A user would either have to install an EPROM in their computer or first load a forth envionment to run the software. This seems like a useless solution if you want to share your software.

Somehow Toddy Forth seems to have overcomed this. But there is no documentation on how to create an application from the source.

I can see it can be done, by the example software. Can anyone explain how this is done?
Martin
ZX81, Lambda 8300, Commodore 64, Mac G4 Cube

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RetroTechie
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Re: Toddy Forth - a new ZX81 forth implementation

Post by RetroTechie » Wed Apr 20, 2016 3:07 pm

mrtinb wrote:Hi :)

I've looked interestingly at forth on my C64 and on the ZX81, but every time I realised that final software would be cumbersome to load. (..) This seems like a useless solution if you want to share your software.
Compared with what? People share Windows-based software all the time. Which requires a 'runtime environment' of GB's+ harddisk space and 100's of MB RAM. This seems to be no problem in most cases. :roll: It just depends on available storage options & how well a system is organized.

Afaik there's basically 2 kinds of Forth implementations:
a) Compiled: upon starting a program, program code gets compiled in-memory into snippets of machine code that do the actual work. This happens near-instantly. Resulting program can reach machine-code like speeds, but there may be some memory overhead because source + compiled program are in memory @ the same time.
b) Interpreted: this works like most BASIC interpreters, where each statement is evaluated and executed one at a time. 100x executed = 100x read & evaluated. But do to Forths' simplicity, the "inner interpreter" loop can be very simple. And thus, quite fast. Not quite as fast as machine code or compiled Forth, but many times faster than BASIC or other interpreted languages.

No idea what type Toddy Forth is. In both cases if the Forth environment loads from tape, you have the in-memory overhead of that too.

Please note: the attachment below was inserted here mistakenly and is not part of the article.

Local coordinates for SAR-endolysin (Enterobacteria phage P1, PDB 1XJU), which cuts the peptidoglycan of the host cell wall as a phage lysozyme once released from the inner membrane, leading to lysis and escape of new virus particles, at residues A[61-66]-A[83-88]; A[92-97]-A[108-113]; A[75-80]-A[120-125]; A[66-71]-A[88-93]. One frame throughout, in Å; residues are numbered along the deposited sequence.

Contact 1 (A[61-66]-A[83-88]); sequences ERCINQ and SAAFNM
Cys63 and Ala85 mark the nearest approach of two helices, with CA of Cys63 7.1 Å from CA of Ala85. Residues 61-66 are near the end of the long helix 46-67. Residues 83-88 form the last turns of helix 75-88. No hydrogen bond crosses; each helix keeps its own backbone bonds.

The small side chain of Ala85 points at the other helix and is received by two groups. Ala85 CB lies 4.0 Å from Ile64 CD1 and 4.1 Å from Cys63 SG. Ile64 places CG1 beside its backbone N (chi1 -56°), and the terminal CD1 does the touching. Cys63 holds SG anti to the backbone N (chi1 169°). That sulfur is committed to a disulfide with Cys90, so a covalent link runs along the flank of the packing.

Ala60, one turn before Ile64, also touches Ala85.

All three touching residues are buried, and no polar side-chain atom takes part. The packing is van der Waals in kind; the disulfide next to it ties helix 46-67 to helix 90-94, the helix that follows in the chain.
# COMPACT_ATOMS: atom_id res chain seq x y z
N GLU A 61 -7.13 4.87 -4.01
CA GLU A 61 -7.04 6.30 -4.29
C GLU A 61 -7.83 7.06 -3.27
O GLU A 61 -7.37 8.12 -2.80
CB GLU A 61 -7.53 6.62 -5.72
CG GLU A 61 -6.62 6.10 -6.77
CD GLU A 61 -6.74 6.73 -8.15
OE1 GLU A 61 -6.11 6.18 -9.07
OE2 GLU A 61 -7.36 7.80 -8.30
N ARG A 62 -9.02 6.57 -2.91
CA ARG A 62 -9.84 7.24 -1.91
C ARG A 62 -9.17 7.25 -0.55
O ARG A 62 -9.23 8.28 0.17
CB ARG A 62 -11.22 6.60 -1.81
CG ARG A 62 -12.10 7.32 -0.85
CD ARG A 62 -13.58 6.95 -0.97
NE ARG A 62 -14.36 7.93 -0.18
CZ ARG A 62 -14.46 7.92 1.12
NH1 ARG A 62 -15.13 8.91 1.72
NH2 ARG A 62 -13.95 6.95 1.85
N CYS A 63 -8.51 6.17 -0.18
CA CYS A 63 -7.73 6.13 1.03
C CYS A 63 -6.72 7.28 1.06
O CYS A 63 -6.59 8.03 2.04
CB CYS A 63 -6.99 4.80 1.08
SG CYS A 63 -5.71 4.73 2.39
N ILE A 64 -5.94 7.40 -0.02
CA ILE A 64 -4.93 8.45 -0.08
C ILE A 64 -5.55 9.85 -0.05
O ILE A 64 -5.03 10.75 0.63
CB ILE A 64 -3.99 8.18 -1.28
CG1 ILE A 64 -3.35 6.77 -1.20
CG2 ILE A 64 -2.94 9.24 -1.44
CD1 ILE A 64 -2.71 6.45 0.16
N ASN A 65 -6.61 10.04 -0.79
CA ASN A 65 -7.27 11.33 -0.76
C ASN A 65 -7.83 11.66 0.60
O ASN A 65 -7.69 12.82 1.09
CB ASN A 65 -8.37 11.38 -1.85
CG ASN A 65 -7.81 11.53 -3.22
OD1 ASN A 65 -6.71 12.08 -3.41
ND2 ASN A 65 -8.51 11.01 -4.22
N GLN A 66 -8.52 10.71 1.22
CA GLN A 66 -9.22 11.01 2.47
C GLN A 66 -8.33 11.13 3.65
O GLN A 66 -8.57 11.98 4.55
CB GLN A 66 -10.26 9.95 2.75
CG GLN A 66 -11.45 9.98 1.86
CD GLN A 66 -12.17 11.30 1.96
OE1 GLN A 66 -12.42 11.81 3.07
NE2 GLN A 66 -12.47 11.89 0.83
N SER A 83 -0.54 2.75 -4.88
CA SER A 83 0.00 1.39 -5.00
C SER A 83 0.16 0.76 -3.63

A user would either have to install an EPROM in their computer
That would seem like a 'convenient' method in the case of a ZX81. This could come as a module to plug into the expansion port. Or perhaps an internal 'multi-ROM' with a switch to select between Forth and regular ZX81 BASIC. Again this isn't much different from other systems: iirc, for example with the Philips P2000, its BASIC came in the form of a cartridge. No cartridge, no BASIC.
or first load a forth envionment to run the software.
Inconvenient how? Depends on the size. Say you have a compiled Forth, 3K source compiles into 1K Z80 code, the runtime is 2K, this gets combined into a single 3K binary that loads directly from BASIC. Much, much better than a 10K BASIC program that does the same & runs much slower. So it all depends on the numbers... too bad ZX81 tape storage is so poor.

But if you're working in Forth, it makes sense not to produce BASIC-loadable code, but load the Forth environment first (once!), and then load Forth program(s) into that. Exactly the same as with BASIC, only now you have a Forth compiler/interpreter rather than a BASIC interpreter in memory.
Somehow Toddy Forth seems to have overcomed this.
:?: Doubtful - it will have to walk one of above paths in order to work.
But there is no documentation on how to create an application from the source.
Like explained... Probably there's some kind of editor built-in, a way to store programs on tape & load them back in, and some "execute" command. Which is all you need.

But lack of documentation is annoying indeed. So far there's only 2 Forth implementations that made it into my ZX81 library (Artic's ZX-Forth and Tree4th/H4th). Both only because I could find documentation on how to use those. Imho: no docs = no use. :cry: No matter how brilliant the piece of software in question was written.

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Re: Toddy Forth - a new ZX81 forth implementation

Post by Moggy » Wed Apr 20, 2016 5:49 pm

RetroTechie wrote:
mrtinb wrote:Hi :)


...But lack of documentation is annoying indeed. So far there's only 2 Forth implementations that made it into my ZX81 library (Artic's ZX-Forth and Tree4th/H4th). Both only because I could find documentation on how to use those. Imho: no docs = no use. :cry: No matter how brilliant the piece of software in question was written.

+1 on this.
I was originally very enthusiastic about Toddy Forth but after much time and usage sadly became very disenchanted with it which is a shame as it could have been so much better.

Kelly originally created this as an emulator project and in place of an in-program editor you have to use note/word pad to write routines and then compile from there, an on-board editor should have been the way to go.